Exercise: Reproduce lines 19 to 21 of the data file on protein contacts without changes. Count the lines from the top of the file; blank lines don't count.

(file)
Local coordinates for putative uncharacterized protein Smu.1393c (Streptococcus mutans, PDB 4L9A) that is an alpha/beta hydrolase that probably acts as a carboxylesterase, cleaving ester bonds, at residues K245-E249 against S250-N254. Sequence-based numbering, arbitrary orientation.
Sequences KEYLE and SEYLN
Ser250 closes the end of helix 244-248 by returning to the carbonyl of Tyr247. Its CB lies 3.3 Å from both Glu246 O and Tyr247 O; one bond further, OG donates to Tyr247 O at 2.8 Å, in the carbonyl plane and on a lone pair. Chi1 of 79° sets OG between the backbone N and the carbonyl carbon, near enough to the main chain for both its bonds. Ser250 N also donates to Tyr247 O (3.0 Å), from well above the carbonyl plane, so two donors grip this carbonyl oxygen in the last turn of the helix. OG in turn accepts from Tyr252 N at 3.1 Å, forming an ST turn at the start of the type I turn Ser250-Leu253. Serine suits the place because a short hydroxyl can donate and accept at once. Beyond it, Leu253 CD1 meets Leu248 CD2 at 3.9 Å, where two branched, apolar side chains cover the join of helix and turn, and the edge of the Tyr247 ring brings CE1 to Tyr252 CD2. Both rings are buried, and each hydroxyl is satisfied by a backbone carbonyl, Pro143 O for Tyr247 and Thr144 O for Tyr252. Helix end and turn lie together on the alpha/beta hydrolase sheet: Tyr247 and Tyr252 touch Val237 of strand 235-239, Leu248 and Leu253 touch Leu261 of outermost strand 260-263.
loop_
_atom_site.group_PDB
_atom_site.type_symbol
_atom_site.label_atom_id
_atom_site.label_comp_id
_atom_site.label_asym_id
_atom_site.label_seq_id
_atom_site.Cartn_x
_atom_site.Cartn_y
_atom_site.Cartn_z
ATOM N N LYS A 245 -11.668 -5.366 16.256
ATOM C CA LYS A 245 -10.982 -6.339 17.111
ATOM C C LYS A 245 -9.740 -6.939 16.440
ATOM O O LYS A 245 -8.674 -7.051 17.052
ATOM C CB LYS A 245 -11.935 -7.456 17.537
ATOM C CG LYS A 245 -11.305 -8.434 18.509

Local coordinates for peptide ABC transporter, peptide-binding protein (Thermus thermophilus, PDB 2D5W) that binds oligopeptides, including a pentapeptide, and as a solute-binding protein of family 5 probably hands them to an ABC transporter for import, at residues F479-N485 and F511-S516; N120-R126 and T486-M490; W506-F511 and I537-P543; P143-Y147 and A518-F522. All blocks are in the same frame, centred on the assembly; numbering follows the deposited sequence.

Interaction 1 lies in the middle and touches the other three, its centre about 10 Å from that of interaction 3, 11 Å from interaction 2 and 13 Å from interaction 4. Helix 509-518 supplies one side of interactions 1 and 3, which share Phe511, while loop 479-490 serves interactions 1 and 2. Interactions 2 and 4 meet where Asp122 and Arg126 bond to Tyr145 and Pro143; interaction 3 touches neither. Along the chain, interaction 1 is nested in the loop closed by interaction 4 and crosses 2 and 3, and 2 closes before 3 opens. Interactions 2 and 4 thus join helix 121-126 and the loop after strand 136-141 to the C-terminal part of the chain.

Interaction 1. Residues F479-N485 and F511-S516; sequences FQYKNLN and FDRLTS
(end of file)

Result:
ATOM C CG LYS A 245 -11.305 -8.434 18.509

Local coordinates for peptide ABC transporter, peptide-binding protein (Thermus thermophilus, PDB 2D5W) that binds oligopeptides, including a pentapeptide, and as a solute-binding protein of family 5 probably hands them to an ABC transporter for import, at residues F479-N485 and F511-S516; N120-R126 and T486-M490; W506-F511 and I537-P543; P143-Y147 and A518-F522. All blocks are in the same frame, centred on the assembly; numbering follows the deposited sequence.

Interaction 1 lies in the middle and touches the other three, its centre about 10 Å from that of interaction 3, 11 Å from interaction 2 and 13 Å from interaction 4. Helix 509-518 supplies one side of interactions 1 and 3, which share Phe511, while loop 479-490 serves interactions 1 and 2. Interactions 2 and 4 meet where Asp122 and Arg126 bond to Tyr145 and Pro143; interaction 3 touches neither. Along the chain, interaction 1 is nested in the loop closed by interaction 4 and crosses 2 and 3, and 2 closes before 3 opens. Interactions 2 and 4 thus join helix 121-126 and the loop after strand 136-141 to the C-terminal part of the chain.